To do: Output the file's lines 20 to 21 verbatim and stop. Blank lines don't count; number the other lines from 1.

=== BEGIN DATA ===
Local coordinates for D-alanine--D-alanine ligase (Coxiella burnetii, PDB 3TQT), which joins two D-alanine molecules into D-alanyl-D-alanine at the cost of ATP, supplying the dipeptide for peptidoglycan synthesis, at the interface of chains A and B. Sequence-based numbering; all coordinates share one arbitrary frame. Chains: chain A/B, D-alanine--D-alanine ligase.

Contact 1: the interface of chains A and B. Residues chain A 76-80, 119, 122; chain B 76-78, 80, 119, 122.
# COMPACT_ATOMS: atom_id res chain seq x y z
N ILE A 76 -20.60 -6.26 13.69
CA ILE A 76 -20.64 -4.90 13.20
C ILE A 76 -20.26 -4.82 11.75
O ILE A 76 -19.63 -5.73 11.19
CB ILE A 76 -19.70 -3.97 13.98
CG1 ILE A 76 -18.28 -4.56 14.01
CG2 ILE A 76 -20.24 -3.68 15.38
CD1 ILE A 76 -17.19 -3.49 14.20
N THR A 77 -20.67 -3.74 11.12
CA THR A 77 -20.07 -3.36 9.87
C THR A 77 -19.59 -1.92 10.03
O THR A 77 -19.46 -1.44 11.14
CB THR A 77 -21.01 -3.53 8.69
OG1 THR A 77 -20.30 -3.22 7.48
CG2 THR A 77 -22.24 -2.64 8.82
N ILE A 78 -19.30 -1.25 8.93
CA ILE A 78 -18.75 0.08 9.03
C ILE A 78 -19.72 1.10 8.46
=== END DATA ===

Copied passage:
CA ILE A 78 -18.75 0.08 9.03
C ILE A 78 -19.72 1.10 8.46